Indian contingent is preparing for the 2022 Asian Games and League of Legends India Captain Akshaj Shenoy and his team Samarth Arvind Trivedi, Mihir Ranjan, Aditya Selvaraj, Aakash Shandilya and Sanindhya Malik are also gearing themselves, and are warming up for the Games, whenever the dates come out. Shenoy talks about the kind of help they are getting from ESFI, and what can be done better and the responsibility that it is; representing the country. Akshaj Shenoy talks exclusively to Sportslumo and opens about Games, team performance, strategy and how big of a deal it is to represent your country.
1. How are the preparations going on?
A- The preparations have been going well but at a slower pace than before since the Asian Games 22′ has indefinitely been postponed. Also, ESFI is in discussion with our team about improving the infrastructure and coaches which will upgrade the level of our game. Representing one’s country is no meager feat and it can take a heavy toll on the health of the individual if one isn’t mentally prepared for the hurdles and challenges, this is why we’re trying to change our outlook towards the tournament from ‘the competitors might be tough to beat’ from ‘we are going to give it our all even though they might be the best’. After all, the best is meant to be dethroned some day and maybe its our turn to reign now.
2. What has changed in your routine now that you’re just not gamers, but athletes?
A- Our routine hasn’t shown much of a change recently but it is bound to be changed to a more hectic and a busy one once the dates have come out for the event. Before we used to play the game in our free time here and there but now since we’re athletes, it is our duty to get in the proper amount of practice, so we religiously play atleast 3-4 hours per day and we spend atleast an hour to analyse what we could have improved upon in that particular day’s session.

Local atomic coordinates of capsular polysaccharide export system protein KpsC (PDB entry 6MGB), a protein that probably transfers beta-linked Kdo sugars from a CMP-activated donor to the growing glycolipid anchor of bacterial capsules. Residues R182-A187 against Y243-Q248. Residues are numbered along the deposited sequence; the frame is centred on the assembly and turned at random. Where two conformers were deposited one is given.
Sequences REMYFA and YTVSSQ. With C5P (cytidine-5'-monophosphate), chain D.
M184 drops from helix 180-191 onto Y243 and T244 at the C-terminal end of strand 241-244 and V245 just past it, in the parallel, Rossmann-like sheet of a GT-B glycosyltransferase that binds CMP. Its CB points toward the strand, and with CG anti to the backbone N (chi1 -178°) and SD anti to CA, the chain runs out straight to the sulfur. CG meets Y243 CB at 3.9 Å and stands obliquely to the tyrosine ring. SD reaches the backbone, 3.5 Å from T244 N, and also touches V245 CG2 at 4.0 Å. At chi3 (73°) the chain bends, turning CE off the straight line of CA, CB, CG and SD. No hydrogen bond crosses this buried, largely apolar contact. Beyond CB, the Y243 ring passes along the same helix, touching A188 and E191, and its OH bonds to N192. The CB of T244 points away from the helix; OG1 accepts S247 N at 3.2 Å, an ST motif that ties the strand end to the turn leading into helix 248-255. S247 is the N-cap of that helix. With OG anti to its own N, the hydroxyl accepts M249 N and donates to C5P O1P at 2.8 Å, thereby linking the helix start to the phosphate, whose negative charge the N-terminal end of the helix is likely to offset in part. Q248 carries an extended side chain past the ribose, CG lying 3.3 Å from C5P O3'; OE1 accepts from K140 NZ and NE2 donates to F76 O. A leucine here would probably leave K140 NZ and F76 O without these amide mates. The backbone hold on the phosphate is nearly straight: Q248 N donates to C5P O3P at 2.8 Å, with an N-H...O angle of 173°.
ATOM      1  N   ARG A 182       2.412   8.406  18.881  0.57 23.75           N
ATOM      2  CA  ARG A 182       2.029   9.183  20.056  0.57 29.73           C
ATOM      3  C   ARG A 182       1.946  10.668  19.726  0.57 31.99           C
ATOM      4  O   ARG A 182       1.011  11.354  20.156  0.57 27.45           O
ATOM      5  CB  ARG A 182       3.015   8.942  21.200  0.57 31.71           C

3. Does physical training come into play now that you have strenuous practice hours and clarity of mind is needed more than ever?
A- Physical training is for sure needed when an individual spends over 3-4 hours for playing. Physical training is needed to avoid common injuries in the Esports field like the Carpal Tunnel Syndrome or Tendinitis. Since we’re now Esports athletes, continuous practice is required everyday and sometimes it might take a heavy toll on the minds of the team. Clarity of the mind is needed to stay cool and to generate better results. We as a team have devoted ourselves to the greater cause of representing ones country so it doesn’t really bother us when we’re slightly demotivated or annoyed because we know we’re going to come back stronger.
4. How has this opportunity changed your life?
A- It has changed my life quite a lot I would say! Before I used to get a lot of judgements when I would be playing games all the time even though my grades were good. I would hear comments like, “He’s addicted for sure” and “Games are like drugs”. But now since I get to represent my country at such a large event, their opinion about gaming has changed completely. I have received so much hate but my parents were always there for me and always supported me, so I’m really grateful and happy that I get to make them proud.
5. If you can describe the change of mindset of your team players now that they know they will be representing the country?
A- Like I said, we feel really honoured to be representing our country and to showcase our talent to the world. Before we used to only play tournaments which gave out cash prizes and in-game rewards but now that the country’s dignity and valor is on the line, we know we have to take our skill and performance to the next level. We’re also grateful that Esports is getting even more recognition in India and we know that we have the support of everyone now *smiley face*